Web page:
Painting - Duality (Pascal-Brianchon)

Description
As a 21-year-old student, the Frenchman Charles Jules Brianchon (1785–1864) discovered that in any hexagon circumscribed about a conic section (such as a circle), the three lines that join opposite diagonals meet in a single point. He also pointed out connections between his result and Pascal's theorem concerning the points of intersection of opposite sides of a hexagon inscribed in a conic section.
In the painting, a hexagon (only the vertices are shown) is inscribed in a circle. Three diagonal lines (edges of the gray and black polygon) are collinear. The line in question is the line joining the points of intersection, white on one side and purple on the other. Crockett Johnson's painting closely resembles a diagram of A. S. Smogorzhevskii in which Brianchon's theorem is applied to a proof of Pascal's theorem.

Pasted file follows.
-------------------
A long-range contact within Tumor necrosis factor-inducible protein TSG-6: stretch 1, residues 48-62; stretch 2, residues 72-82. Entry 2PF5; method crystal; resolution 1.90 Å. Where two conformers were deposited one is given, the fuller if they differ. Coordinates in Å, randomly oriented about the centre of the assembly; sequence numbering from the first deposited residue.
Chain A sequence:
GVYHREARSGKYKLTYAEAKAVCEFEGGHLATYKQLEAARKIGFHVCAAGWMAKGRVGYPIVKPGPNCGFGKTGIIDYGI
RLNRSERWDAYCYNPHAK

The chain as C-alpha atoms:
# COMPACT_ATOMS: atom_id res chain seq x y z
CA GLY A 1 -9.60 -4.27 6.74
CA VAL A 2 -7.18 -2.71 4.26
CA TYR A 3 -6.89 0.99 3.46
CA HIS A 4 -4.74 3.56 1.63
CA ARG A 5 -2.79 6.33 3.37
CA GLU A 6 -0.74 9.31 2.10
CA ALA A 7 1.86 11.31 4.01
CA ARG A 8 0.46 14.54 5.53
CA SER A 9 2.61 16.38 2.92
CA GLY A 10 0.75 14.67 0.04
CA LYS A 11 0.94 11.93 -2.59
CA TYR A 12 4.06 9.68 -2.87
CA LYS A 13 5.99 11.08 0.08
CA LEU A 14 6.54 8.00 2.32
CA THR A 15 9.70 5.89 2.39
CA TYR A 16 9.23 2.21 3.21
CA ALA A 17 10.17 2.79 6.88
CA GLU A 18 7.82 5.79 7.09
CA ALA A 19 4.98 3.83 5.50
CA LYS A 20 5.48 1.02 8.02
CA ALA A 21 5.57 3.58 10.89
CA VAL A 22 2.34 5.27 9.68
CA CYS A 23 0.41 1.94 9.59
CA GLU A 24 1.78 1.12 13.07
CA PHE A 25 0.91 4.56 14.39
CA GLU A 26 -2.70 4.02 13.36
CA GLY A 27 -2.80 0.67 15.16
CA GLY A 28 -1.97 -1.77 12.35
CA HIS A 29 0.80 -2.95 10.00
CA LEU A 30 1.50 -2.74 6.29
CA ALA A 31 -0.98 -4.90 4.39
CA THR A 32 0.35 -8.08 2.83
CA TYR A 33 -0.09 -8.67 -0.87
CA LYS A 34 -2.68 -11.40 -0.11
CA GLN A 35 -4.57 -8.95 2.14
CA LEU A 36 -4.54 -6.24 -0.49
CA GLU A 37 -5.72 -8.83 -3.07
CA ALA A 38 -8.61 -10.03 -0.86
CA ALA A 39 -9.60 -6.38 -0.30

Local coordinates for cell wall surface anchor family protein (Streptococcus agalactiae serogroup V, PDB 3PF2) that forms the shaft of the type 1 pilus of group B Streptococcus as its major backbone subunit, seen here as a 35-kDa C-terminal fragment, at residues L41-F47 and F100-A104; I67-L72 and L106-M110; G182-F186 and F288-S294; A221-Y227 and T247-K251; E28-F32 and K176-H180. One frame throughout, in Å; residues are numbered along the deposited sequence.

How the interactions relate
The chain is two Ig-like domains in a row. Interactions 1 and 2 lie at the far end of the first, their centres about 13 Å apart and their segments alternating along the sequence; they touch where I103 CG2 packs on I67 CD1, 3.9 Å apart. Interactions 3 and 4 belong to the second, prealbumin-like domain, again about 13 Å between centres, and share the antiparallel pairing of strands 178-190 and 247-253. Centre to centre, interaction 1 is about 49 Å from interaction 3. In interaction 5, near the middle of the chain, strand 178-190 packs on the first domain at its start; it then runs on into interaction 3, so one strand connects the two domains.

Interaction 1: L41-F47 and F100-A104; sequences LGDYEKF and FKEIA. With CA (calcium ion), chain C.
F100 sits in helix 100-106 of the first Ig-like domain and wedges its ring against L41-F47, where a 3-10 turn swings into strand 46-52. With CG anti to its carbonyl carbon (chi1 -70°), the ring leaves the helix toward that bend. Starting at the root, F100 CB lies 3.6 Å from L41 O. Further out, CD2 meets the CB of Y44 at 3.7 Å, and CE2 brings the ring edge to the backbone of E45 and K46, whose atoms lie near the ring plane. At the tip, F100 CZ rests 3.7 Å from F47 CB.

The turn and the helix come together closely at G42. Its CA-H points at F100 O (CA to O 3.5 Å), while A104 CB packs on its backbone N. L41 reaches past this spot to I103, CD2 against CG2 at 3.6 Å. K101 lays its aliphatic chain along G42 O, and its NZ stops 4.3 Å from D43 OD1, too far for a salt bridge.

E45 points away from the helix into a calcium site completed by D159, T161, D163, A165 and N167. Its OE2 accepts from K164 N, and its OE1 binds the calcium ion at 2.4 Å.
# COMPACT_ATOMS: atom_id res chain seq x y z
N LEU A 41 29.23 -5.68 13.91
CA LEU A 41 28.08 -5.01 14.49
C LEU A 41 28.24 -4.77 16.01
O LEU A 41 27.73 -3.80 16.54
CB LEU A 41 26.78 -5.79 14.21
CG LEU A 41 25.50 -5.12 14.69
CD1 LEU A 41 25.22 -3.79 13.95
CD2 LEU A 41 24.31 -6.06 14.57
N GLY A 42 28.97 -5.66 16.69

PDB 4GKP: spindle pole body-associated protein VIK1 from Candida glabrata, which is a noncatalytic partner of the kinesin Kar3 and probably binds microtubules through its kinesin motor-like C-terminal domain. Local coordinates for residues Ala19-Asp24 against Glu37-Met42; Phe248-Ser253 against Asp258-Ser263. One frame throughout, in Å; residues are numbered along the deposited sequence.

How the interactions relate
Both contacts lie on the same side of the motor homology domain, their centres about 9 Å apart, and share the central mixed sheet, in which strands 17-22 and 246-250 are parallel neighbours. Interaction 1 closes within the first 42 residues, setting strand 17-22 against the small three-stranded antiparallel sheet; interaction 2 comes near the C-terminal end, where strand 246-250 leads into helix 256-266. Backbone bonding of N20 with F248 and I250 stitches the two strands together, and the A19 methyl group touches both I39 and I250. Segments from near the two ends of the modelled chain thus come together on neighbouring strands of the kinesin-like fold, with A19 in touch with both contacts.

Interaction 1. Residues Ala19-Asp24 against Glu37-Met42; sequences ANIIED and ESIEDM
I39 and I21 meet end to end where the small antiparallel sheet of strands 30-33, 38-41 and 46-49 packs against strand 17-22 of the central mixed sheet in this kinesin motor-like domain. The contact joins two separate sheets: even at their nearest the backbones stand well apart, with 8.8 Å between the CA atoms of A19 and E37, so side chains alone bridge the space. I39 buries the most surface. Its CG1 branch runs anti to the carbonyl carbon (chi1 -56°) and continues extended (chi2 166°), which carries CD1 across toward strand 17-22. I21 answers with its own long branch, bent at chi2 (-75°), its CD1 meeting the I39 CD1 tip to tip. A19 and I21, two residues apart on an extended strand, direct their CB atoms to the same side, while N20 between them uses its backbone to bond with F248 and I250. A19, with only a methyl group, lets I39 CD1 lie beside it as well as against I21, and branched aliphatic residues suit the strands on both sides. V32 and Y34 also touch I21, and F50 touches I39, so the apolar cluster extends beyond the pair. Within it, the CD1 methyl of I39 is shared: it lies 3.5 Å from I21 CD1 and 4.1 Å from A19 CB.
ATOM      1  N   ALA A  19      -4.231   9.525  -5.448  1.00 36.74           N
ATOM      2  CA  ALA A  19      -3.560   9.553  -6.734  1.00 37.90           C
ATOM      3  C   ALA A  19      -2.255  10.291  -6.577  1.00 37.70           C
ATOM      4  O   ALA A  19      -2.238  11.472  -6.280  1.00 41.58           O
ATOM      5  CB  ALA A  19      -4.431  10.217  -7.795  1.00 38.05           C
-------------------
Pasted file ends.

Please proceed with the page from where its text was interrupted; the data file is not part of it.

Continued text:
The painting on masonite is #81 in the series. It has a purple background and a black wooden frame. It is signed: CJ66.
References: A. S. Smogorzhevskii, The Ruler in Geometrical Constructions (1961), p. 37. This volume was in Crockett Johnson's library. The figure is not annotated.
Carl Boyer and Uta Merzbach, A History of Mathematics (1991), p. 534.
Location
Currently not on view
Object Name
painting
date made
1966
referenced
Pascal, Blaise
Brianchon, Charles Julien
painter
Johnson, Crockett
Physical Description
masonite (substrate material)
wood (frame material)
Measurements
overall: 65 cm x 65 cm x 1.3 cm; 25 9/16 in x 25 9/16 in x 1/2 in
ID Number
1979.1093.53
catalog number
1979.1093.53
accession number
1979.1093
See more items in
Medicine and Science: Mathematics
Science & Mathematics
Art
Crockett Johnson
Data Source
National Museum of American History, Kenneth E. Behring Center

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